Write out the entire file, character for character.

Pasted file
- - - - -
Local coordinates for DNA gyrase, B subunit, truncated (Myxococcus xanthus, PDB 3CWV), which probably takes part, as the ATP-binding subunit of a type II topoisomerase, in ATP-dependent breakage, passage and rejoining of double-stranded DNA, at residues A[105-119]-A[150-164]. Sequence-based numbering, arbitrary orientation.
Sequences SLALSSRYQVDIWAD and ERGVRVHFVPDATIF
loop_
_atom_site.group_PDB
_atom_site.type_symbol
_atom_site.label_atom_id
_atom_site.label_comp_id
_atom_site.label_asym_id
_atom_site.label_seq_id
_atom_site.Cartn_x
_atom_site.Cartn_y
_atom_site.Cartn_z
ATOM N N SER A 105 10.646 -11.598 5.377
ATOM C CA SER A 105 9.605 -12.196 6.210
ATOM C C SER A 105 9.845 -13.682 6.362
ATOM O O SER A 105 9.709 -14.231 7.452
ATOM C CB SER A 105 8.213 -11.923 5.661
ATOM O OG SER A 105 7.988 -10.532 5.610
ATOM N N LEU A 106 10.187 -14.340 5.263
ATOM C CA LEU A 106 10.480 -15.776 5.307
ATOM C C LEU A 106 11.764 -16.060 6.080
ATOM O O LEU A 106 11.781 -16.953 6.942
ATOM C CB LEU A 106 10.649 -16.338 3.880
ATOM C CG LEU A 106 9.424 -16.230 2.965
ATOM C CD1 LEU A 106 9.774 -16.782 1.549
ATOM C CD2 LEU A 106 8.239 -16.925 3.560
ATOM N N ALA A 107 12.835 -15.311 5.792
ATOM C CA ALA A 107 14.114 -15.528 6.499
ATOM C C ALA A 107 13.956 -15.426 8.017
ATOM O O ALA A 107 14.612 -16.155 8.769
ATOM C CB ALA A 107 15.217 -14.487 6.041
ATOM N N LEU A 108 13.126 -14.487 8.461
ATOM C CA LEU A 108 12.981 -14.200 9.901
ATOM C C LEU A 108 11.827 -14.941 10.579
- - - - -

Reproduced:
Local coordinates for DNA gyrase, B subunit, truncated (Myxococcus xanthus, PDB 3CWV), which probably takes part, as the ATP-binding subunit of a type II topoisomerase, in ATP-dependent breakage, passage and rejoining of double-stranded DNA, at residues A[105-119]-A[150-164]. Sequence-based numbering, arbitrary orientation.
Sequences SLALSSRYQVDIWAD and ERGVRVHFVPDATIF
loop_
_atom_site.group_PDB
_atom_site.type_symbol
_atom_site.label_atom_id
_atom_site.label_comp_id
_atom_site.label_asym_id
_atom_site.label_seq_id
_atom_site.Cartn_x
_atom_site.Cartn_y
_atom_site.Cartn_z
ATOM N N SER A 105 10.646 -11.598 5.377
ATOM C CA SER A 105 9.605 -12.196 6.210
ATOM C C SER A 105 9.845 -13.682 6.362
ATOM O O SER A 105 9.709 -14.231 7.452
ATOM C CB SER A 105 8.213 -11.923 5.661
ATOM O OG SER A 105 7.988 -10.532 5.610
ATOM N N LEU A 106 10.187 -14.340 5.263
ATOM C CA LEU A 106 10.480 -15.776 5.307
ATOM C C LEU A 106 11.764 -16.060 6.080
ATOM O O LEU A 106 11.781 -16.953 6.942
ATOM C CB LEU A 106 10.649 -16.338 3.880
ATOM C CG LEU A 106 9.424 -16.230 2.965
ATOM C CD1 LEU A 106 9.774 -16.782 1.549
ATOM C CD2 LEU A 106 8.239 -16.925 3.560
ATOM N N ALA A 107 12.835 -15.311 5.792
ATOM C CA ALA A 107 14.114 -15.528 6.499
ATOM C C ALA A 107 13.956 -15.426 8.017
ATOM O O ALA A 107 14.612 -16.155 8.769
ATOM C CB ALA A 107 15.217 -14.487 6.041
ATOM N N LEU A 108 13.126 -14.487 8.461
ATOM C CA LEU A 108 12.981 -14.200 9.901
ATOM C C LEU A 108 11.827 -14.941 10.579